Words of Wisdom for 2019

7th January 2019
It seems only fitting at the beginning of a new year to reflect upon some words of wisdom that were gleaned from research we did over the past year. There’s no particular reason why these words of wisdom were chosen, only that they had some reference to what we learned over the last year, and may have some reference to the year ahead.

In this piece we will not try to expand upon these words of wisdom, we will just put them out there. At some later date we may revisit this but for right now, they are simply, words of wisdom

Number one:

It may not be your fault but it becomes your responsibility.

Number two:

Let your most prized possessions be only those that will survive a shipwreck.




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Dautzenleins: Making sense of things

Dautzenlein making sens of things .1

A second look at the preface to one of our Dautzenlein books.

Look at something around you.  Whatever you see, there is more to it than first meets the eye.  There are “hidden” connections waiting to be discovered.

Dautzenleins are these connections, the vehicles to unlock the doors of discovery and understanding.

 Dautzenleins  (pronounced   “dots -n- lines”) are the connections of people or things, places, dates, and events.

Dautzenleins are invitations to look and see “what else” is around you; to discover the “dots and lines” that connect everything.

Discovery makes life exciting!

Whether one discovers a new person, place, or idea, or discovers another way to look at something, it leads to understanding.

All of life and history is a continuing discovery of the Dautzenleins around us.

This book presents the basics of a new way of viewing things so you can begin to understand the power of the Dautzenlein. Remember, too, that this is the first presentation of the theory and further evolution is probable. Later books will look at applications of the Dautzenlein and its Theory.


We’ve all played the game “Connect the Dots” where a piece of paper has a large, random, group of numbered dots on it and when lines are drawn connecting the dots … a picture emerges. The simple “Rule” of that game is: Draw lines connecting the dots, in numerical order, starting with #1.

Had we been given the piece of paper and not known the “rule”, we might have carefully examine each dot on the page, individually, without connecting them with lines, without searching for the next dot to connect, and then wondered … what good is this?

History (and all of life) is like that piece of paper with many random dots on it… only the dots aren’t numbered! 

NOT NUMBERED!!! How can we play the game and connect the dots if the dots aren’t numbered?” How can we make sense of this?  Well, that’s a good question!

We’ve heard the term “connecting the dots” which means to observe the elements of a situation or event, investigate their inter-connections, and discover the “real story” or the motivations surrounding the event so we can get the “big picture”.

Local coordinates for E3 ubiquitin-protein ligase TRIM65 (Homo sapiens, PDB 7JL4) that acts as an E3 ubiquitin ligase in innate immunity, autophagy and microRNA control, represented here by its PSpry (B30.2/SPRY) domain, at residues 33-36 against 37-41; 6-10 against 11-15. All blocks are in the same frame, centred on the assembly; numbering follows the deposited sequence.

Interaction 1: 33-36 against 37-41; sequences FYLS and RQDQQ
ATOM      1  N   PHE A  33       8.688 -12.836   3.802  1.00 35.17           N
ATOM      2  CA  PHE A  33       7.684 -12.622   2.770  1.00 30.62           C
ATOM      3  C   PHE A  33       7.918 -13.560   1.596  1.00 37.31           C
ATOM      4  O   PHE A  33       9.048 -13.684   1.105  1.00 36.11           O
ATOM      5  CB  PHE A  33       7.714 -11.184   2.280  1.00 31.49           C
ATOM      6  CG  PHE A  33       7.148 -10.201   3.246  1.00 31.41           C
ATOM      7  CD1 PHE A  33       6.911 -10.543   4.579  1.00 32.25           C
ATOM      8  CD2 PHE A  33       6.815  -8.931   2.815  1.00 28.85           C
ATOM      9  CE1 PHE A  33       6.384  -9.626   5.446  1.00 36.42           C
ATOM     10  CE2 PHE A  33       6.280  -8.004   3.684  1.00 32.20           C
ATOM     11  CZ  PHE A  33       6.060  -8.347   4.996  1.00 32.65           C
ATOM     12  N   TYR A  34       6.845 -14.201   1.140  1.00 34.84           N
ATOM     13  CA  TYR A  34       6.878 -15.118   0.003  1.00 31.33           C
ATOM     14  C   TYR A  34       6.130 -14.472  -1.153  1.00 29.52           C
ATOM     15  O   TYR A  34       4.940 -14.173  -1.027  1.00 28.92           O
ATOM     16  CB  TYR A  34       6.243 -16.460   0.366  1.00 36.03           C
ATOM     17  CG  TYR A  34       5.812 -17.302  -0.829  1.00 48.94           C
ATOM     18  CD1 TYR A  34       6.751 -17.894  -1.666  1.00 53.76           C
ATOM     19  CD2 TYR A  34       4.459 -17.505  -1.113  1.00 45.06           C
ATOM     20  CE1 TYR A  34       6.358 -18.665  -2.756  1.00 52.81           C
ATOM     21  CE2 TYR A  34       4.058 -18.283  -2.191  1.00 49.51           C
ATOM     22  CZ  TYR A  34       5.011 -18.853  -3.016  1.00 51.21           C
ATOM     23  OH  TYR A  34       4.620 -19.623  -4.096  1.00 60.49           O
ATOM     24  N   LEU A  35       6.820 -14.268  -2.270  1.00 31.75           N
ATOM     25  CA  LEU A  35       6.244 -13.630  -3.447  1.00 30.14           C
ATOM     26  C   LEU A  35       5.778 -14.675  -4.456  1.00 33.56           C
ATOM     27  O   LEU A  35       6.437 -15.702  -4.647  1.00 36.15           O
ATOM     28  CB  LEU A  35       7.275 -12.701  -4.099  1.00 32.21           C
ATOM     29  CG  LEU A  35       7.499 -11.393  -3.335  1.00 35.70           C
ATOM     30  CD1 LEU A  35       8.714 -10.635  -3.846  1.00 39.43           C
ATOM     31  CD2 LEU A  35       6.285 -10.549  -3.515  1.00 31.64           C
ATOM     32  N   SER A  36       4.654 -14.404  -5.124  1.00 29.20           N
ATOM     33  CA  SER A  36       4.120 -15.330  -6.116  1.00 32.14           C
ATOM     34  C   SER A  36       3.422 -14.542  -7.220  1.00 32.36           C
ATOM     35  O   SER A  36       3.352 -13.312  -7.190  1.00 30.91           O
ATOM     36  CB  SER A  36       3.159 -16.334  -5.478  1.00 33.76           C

We are constantly impacted by people, things, places, and events of the past and present, and how they relate to each other and to us. Some of these relationships are easy to see, while others often go unseen, almost hidden, even though they are very relevant and intriguing pieces of the picture.

If we view people, places, and artifacts as “Dots”, and view the rivers, roads, ideas, communications, and commerce as “Lines”, we can connect the “Dots” and “Lines” and discover some amazing and interesting aspects of history!

Our “Rule”: No dot exists without, at least, one line connected to it and no line exists without at least two dots connected to it.

From the above rule, we see that the smallest Dautzenlein unit is: two dots connected by one line.

 These connections act as the “missing number” of each dot by automatically connecting the dot to the next numberless dot in the sequence.

 Discover any connection, and more dots and lines will begin to fall into place from there… just start connecting!

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“Putting two and one together”

“Putting two and one together” is just like “putting two and two together”, only different!

“Putting two and two together”, “Two plus two is four”, and “Two plus two makes four”, are sayings that mean “things add up” or “make sense”. They’ve been used for years and are very well known.

In the area of research, investigation, and life, the terms, “Putting two and one together”,  “Two plus one is three” or “Two plus one makes three” could be said to be more precise ways of conveying that same “makes sense” idea – that one has discovered a most basic element of any relationship or connection, the Dautzenlein – two dots and one line (two people, places, things, or events and a connection between them).

Certainly there are infinite connections to be found but first we have to “put two and one together”!

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